Hunter S. Thompson was a renowned journalist, author, and one of the most iconic figures of the counterculture movement of the 1960s and 70s. Known for his unconventional style of writing and his unabashedly drug-fueled lifestyle, Thompson had a reputation for fearlessly pushing the boundaries of journalism. However, his involvement in the so-called “Fight of the Century” between Muhammad Ali and George Foreman in 1974 would prove to be a major misstep in his career.
Thompson was assigned to cover the highly anticipated boxing match, which was being held in Kinshasa, Zaire (now the Democratic Republic of Congo) and was expected to be one of the most significant sporting events of the decade. However, from the very beginning, Thompson’s trip was plagued with difficulties. He arrived in Zaire weeks before the fight, and quickly found himself struggling to navigate the unfamiliar terrain and culture.
To make matters worse, Thompson’s substance abuse problems were spiraling out of control. He began to consume massive quantities of drugs and alcohol, and his behavior became increasingly erratic and unpredictable. Thompson’s drug-fueled antics quickly became the talk of the town, and he soon found himself on the radar of the Zairean government, who viewed his behavior as a threat to public order.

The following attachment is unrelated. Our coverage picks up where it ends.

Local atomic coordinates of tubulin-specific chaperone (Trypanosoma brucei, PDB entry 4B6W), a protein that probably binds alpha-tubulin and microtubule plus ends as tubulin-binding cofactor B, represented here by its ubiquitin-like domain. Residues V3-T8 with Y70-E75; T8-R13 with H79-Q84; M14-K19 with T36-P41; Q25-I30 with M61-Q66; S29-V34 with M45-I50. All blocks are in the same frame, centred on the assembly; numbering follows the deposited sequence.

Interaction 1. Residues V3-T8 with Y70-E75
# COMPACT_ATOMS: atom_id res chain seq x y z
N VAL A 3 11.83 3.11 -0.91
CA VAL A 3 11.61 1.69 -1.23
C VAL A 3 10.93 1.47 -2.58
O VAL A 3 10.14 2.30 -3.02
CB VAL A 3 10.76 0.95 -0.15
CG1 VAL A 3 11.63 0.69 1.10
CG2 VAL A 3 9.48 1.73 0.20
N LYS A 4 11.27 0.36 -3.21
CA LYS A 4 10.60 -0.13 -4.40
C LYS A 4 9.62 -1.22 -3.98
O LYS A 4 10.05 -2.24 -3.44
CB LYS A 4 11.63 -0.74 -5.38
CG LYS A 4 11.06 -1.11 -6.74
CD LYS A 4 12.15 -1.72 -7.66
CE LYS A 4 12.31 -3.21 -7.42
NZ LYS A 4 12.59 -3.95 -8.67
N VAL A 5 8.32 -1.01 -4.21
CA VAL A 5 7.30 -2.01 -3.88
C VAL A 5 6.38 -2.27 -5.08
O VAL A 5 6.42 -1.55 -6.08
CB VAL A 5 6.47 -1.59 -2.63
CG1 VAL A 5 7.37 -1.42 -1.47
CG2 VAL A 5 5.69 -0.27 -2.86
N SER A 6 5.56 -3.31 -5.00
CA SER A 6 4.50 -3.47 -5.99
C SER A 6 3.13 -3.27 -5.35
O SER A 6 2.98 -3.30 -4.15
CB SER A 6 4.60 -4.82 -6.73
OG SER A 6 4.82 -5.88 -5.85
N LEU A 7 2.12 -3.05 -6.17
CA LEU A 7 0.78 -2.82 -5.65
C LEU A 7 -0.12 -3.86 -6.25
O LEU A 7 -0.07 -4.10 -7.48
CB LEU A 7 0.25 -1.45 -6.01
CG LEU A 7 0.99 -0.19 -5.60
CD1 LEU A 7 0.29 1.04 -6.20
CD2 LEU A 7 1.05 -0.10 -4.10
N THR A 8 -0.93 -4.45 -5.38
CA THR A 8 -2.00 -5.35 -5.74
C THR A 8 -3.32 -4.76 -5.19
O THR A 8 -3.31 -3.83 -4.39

Despite these challenges, Thompson was determined to cover the fight, and he managed to secure press credentials for himself and his colleague, artist Ralph Steadman. However, Thompson’s coverage of the event was anything but typical. Rather than focusing on the fight itself, Thompson wrote a series of rambling, stream-of-consciousness articles that were filled with bizarre anecdotes, drug-fueled tangents, and a healthy dose of self-indulgence.
Thompson’s coverage of the Ali vs. Foreman fight was widely criticized by his peers, who accused him of failing to provide meaningful analysis of the event. Many felt that Thompson had squandered a once-in-a-lifetime opportunity to cover a historic event, and that his coverage was an embarrassment to the profession of journalism.
Despite the criticism, Thompson remained unrepentant. In his memoir, “The Great Shark Hunt,” he defended his coverage of the fight, arguing that his job was not to provide a blow-by-blow account of the action, but rather to capture the spirit of the event. Thompson’s coverage of the “Fight of the Century” may have been a misstep in his career, but it also served as a reminder of his unwavering commitment to his own unique vision of journalism.